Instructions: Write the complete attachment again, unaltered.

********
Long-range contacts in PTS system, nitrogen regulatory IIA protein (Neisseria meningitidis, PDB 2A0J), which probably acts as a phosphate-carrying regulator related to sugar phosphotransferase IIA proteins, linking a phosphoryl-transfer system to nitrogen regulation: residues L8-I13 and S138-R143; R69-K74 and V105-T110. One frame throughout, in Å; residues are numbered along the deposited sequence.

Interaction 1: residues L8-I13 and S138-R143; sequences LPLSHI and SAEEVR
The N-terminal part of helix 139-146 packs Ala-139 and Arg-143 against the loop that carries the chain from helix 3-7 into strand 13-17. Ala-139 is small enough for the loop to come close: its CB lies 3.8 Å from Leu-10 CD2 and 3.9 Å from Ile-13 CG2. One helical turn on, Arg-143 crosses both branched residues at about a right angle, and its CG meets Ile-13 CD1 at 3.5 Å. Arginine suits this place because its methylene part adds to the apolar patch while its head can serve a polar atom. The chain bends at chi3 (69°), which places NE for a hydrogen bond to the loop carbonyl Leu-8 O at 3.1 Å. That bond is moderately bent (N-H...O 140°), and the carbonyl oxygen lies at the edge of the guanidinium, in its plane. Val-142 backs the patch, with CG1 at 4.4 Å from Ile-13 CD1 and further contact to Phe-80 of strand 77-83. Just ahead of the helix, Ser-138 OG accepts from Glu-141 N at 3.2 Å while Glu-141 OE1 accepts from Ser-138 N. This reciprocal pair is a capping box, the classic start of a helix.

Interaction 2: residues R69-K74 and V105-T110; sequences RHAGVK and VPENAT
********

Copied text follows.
Long-range contacts in PTS system, nitrogen regulatory IIA protein (Neisseria meningitidis, PDB 2A0J), which probably acts as a phosphate-carrying regulator related to sugar phosphotransferase IIA proteins, linking a phosphoryl-transfer system to nitrogen regulation: residues L8-I13 and S138-R143; R69-K74 and V105-T110. One frame throughout, in Å; residues are numbered along the deposited sequence.

Interaction 1: residues L8-I13 and S138-R143; sequences LPLSHI and SAEEVR
The N-terminal part of helix 139-146 packs Ala-139 and Arg-143 against the loop that carries the chain from helix 3-7 into strand 13-17. Ala-139 is small enough for the loop to come close: its CB lies 3.8 Å from Leu-10 CD2 and 3.9 Å from Ile-13 CG2. One helical turn on, Arg-143 crosses both branched residues at about a right angle, and its CG meets Ile-13 CD1 at 3.5 Å. Arginine suits this place because its methylene part adds to the apolar patch while its head can serve a polar atom. The chain bends at chi3 (69°), which places NE for a hydrogen bond to the loop carbonyl Leu-8 O at 3.1 Å. That bond is moderately bent (N-H...O 140°), and the carbonyl oxygen lies at the edge of the guanidinium, in its plane. Val-142 backs the patch, with CG1 at 4.4 Å from Ile-13 CD1 and further contact to Phe-80 of strand 77-83. Just ahead of the helix, Ser-138 OG accepts from Glu-141 N at 3.2 Å while Glu-141 OE1 accepts from Ser-138 N. This reciprocal pair is a capping box, the classic start of a helix.

Interaction 2: residues R69-K74 and V105-T110; sequences RHAGVK and VPENAT